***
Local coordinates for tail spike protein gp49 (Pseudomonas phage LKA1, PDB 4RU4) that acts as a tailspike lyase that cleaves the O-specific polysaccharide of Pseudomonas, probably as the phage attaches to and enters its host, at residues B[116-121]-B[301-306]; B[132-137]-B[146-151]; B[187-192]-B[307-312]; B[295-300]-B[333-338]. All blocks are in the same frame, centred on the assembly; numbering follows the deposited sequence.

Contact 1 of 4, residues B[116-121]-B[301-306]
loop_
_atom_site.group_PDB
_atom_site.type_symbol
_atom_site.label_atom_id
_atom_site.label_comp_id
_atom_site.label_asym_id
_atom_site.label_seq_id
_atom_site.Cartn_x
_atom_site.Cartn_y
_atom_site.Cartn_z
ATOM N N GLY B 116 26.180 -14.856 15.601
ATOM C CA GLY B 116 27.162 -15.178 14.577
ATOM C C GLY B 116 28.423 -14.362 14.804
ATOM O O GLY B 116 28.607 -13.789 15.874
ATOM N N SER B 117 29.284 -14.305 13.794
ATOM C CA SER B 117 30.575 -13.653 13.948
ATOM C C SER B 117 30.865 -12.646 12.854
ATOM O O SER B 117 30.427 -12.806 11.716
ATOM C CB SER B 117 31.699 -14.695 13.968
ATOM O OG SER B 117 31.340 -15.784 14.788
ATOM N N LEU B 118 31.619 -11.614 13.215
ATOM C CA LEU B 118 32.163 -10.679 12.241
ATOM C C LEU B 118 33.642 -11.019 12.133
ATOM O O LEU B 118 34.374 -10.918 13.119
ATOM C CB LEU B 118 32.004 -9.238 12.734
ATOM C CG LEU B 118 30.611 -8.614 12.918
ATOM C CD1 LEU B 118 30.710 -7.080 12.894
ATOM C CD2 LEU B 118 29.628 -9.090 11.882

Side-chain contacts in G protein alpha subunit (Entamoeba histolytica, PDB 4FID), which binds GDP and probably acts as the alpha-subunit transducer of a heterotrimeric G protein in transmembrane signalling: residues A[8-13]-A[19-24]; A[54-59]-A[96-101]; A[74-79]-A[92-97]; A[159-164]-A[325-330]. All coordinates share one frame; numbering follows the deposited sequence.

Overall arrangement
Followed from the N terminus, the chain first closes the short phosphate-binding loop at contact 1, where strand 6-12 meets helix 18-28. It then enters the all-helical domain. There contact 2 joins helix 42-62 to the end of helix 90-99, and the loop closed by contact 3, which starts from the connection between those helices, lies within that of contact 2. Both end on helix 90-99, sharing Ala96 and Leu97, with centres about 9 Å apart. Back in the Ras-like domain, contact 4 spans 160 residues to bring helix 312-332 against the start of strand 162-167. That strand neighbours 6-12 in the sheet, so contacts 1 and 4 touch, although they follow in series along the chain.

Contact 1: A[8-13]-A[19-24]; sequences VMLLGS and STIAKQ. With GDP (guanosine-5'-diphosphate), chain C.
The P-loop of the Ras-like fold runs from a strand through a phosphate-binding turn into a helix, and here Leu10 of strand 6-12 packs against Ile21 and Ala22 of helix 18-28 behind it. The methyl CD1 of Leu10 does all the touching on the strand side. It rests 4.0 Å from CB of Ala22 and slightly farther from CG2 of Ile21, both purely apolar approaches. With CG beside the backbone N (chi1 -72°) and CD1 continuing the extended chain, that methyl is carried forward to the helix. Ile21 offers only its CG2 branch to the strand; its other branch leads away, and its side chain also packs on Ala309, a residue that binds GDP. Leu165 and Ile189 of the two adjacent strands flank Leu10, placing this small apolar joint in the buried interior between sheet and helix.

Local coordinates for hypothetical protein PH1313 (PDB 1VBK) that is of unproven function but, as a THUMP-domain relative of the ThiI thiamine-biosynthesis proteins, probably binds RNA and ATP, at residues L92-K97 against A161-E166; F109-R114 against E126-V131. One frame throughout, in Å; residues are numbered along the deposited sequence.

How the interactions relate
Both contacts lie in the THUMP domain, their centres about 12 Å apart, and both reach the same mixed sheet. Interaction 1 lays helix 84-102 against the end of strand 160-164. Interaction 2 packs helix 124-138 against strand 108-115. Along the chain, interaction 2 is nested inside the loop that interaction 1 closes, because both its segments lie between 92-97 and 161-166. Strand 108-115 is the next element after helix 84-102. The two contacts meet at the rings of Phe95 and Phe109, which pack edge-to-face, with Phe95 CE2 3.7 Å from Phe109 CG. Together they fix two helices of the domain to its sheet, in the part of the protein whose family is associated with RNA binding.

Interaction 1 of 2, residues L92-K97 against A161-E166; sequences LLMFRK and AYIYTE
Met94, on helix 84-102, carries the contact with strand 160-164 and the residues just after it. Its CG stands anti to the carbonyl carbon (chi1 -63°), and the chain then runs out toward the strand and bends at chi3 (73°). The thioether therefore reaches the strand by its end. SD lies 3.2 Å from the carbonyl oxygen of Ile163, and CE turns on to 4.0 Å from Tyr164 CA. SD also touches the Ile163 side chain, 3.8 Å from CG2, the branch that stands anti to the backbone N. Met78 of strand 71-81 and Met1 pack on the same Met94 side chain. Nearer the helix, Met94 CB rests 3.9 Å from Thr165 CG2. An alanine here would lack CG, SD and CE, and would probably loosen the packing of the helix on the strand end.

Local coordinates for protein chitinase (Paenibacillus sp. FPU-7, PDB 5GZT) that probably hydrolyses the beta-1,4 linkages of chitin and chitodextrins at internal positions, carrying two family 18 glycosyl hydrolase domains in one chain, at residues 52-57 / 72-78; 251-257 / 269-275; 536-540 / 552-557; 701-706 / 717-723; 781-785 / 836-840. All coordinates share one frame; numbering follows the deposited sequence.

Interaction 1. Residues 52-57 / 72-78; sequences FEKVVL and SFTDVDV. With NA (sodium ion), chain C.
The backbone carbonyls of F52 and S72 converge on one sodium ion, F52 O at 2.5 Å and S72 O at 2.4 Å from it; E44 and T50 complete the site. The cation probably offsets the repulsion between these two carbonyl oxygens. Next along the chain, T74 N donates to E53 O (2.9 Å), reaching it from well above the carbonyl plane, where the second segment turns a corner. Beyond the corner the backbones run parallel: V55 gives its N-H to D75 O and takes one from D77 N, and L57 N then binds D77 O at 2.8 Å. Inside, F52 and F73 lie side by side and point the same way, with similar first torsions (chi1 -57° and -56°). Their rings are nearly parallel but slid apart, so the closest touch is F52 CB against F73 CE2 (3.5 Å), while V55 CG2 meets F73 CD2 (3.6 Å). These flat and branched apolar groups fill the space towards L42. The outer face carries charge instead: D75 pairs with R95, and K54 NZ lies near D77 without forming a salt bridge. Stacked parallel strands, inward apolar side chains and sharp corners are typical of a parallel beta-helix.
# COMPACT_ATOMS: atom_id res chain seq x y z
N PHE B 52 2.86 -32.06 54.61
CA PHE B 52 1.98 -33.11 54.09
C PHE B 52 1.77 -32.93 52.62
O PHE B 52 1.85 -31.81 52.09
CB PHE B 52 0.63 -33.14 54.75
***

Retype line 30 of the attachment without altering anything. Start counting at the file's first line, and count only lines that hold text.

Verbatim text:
ATOM C CD2 LEU B 118 29.628 -9.090 11.882